Working towards a malaria-free Southern Africa
TOWARDS MALARIA ELIMINATION BY 2030
Committed to malaria elimination by 2030
Eight countries in southern Africa are pushing the boundaries of what many have considered impossible: the elimination of malaria. African Heads of State have called for the elimination of malaria transmission throughout Africa. These eight countries are leading the way for the African continent, demonstrating that elimination is possible in continental sub-Saharan Africa. Eight countries - Botswana, Mozambique, Namibia, South Africa, Swaziland, Zambia, and Zimbabwe have formed a partnership, the Elimination 8, to collaborate across borders for the attainment of this bold goal by 2030.
News & Updates
Celebrating World Malaria Day 2019
ZERO MALARIA STARTS WITH ME
World Malaria Report 2018
To enable and accelerate zero local transmission in the four frontline countries by 2020 (and the second line countries by 2030) through the provision of a joint platform for collaboration and joint strategic programming.
Malaria Elimination in Southern Africa:
Recognizing that the progress or failure of one country’s efforts to eliminate malaria is connected to the success of other countries in the region, the Elimination 8 (E8) Regional Initiative was established to coordinate a collaborative effort across eight countries, to jointly plan and execute a regional malaria elimination strategy.
The E8 Regional Initiative is an unprecedented approach that aims to end transmission in the four low-transmission “frontline countries”—Botswana, Namibia, South Africa, and Swaziland—by 2020 and to pave the way for elimination in the four middle- to high-transmission “second line countries”—Angola, Mozambique, Zambia, and Zimbabwe—by 2030. The E8 is a pioneering collaboration that provides a blueprint for other countries and regions seeking to eliminate malaria.
- Advocacy & Accountability
- Mobile & Migrant Populations
- Monitoring & Surveillance
- Policy Harmonization in the E8
Accountability is a central principle of the E8’s ambitious goal to eliminate malaria by 2030. The actions and decisions that are made in one country will have an impact on trends in other parts of the region, given the connected catchment areas that occur across borders.
Ministers of Health of the E8 countries form the E8 Ministerial Committee, which is designed to elevate malaria elimination as a national and regional priority. Attainment of malaria elimination requires bold and decisive policy action in order to prioritize national resources, to engage in diplomatic negotiation and negotiate terms of data-sharing with neighbouring countries, and to fast-track the introduction of innovative and progressive technologies that will make malaria elimination possible. The E8 Ministerial Committee – chaired by Hon. Sibgongile Ndlela Simelane of Swazilandby the Minister of each of the member states on a rotating basis – advocates for technical policy changes in their countries as well as among the global network of malaria partners.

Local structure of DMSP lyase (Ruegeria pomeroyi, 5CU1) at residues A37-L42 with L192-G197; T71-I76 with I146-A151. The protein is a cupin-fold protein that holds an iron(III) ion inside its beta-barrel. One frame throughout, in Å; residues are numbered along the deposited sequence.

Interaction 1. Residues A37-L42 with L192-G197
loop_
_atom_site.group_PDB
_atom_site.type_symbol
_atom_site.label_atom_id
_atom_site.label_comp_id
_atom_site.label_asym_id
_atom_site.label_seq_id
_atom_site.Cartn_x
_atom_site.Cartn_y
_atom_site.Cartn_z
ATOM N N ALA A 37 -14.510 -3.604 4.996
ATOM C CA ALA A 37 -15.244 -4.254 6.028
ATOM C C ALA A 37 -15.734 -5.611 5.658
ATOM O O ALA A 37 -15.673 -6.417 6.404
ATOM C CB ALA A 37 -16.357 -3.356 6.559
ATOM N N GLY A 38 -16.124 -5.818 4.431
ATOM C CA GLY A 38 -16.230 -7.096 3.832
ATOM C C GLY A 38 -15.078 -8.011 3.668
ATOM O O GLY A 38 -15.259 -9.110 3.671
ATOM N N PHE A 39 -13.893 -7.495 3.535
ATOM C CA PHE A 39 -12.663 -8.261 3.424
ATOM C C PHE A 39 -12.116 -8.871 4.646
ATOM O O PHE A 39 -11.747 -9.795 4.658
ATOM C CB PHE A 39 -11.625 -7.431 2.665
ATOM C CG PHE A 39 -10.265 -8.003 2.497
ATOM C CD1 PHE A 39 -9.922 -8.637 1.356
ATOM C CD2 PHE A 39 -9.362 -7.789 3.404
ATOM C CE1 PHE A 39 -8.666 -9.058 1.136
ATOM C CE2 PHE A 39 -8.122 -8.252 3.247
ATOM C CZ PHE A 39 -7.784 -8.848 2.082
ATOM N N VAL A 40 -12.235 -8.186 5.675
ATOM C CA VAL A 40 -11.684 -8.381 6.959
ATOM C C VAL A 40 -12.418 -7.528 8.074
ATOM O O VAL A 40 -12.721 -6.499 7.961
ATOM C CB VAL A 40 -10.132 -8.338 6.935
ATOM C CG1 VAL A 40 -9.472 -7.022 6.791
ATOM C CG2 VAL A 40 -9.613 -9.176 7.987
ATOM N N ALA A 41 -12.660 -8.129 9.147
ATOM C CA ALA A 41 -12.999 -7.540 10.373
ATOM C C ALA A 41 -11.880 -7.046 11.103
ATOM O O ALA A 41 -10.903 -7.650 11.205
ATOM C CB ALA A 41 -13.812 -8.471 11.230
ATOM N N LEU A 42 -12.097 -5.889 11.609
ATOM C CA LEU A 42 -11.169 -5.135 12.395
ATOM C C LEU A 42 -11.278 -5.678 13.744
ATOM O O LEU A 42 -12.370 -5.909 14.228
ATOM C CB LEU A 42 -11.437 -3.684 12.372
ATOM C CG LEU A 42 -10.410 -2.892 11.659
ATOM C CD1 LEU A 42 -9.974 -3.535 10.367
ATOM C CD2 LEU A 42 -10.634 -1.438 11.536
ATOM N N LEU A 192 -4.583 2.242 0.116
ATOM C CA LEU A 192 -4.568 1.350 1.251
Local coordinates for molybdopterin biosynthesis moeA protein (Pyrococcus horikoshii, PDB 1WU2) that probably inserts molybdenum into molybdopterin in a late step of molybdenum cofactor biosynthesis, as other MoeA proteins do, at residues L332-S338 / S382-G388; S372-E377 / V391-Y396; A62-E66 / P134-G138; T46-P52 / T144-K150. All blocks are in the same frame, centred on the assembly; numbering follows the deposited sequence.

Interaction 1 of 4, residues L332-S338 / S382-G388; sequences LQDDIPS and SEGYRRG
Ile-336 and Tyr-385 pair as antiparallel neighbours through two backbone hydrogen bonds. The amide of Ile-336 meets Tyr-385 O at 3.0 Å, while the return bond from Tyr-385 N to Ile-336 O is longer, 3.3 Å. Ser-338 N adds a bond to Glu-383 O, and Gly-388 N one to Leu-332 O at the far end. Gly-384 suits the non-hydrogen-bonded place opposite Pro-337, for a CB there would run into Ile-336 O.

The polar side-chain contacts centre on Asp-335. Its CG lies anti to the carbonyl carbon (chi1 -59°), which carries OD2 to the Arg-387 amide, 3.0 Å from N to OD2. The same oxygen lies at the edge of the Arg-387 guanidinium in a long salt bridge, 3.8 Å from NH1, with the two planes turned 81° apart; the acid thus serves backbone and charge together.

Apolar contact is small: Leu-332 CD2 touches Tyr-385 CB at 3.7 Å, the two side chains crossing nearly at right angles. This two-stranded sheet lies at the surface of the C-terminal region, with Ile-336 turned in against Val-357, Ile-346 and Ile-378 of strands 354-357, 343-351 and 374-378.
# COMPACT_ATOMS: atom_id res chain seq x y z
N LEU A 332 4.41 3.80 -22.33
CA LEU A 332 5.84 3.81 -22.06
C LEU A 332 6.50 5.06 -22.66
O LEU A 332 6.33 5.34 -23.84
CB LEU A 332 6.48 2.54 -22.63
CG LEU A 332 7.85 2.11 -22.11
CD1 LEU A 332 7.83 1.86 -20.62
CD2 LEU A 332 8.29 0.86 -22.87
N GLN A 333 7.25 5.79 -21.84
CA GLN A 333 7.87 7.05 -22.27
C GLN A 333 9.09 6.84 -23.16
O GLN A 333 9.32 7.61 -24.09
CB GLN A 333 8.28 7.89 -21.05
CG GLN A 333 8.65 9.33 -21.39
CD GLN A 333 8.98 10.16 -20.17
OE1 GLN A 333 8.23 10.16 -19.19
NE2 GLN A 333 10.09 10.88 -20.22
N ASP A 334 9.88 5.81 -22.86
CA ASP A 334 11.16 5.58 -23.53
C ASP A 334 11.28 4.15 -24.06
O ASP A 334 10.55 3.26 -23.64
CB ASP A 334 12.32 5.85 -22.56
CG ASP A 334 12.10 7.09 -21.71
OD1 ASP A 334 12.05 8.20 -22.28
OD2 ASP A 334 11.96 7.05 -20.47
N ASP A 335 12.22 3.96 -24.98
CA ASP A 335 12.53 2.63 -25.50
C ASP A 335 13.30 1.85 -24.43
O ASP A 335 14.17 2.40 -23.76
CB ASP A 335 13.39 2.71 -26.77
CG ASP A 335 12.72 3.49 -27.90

As the SADC region becomes increasingly integrated, there is now an unprecedented volume of travellers human traffoc across the region’s borders. Mobile and migrant populations (both regular and irregular migrants)Migrants – both regular and irregular - who travel easily across the region’s porous borders and facilitate the movement of malaria parasites, thus posing a significant challenge to malaria elimination.
Through thee E8, countries are able to collaborate on policy harmonization to address migration and the risk of importation across borders, while upholding principles of cross-border economic cooperation and migrant right to health. is embarking on the implementation ofThrough this regional collaboration, a series of mobile health care clinics are strategically located across the sub-region’s borders, aiming to expand access to rapid diagnosis and treatment of the mobile and migrant population, thus stemming containing the movement of malaria transmission across borders. This innovative project will address the persistent issue of cross-border malaria transmission and increase the proportion of cases that are timeously detected in order to drain the reservoirs of infectious parasites that contribute to ongoing transmission in countries aiming to eliminate.
Disease intelligence is central to the region’s effort to eliminate malaria. As the malaria patterns extend across national borders, it is important that countries extend their surveillance activities to include information about transmission beyond their own borders.
E8 countries have committed to sharing of disease transmission patterns and harmonization of surveillance systems in order to develop regional-level analyses on malaria transmission and outbreak risks. A regional surveillance platform capable of assessingexpands the data available to countries and the value of the data, using regional patterns to assess cross-border trends, outbreak risks, and to enhance data for decision-making.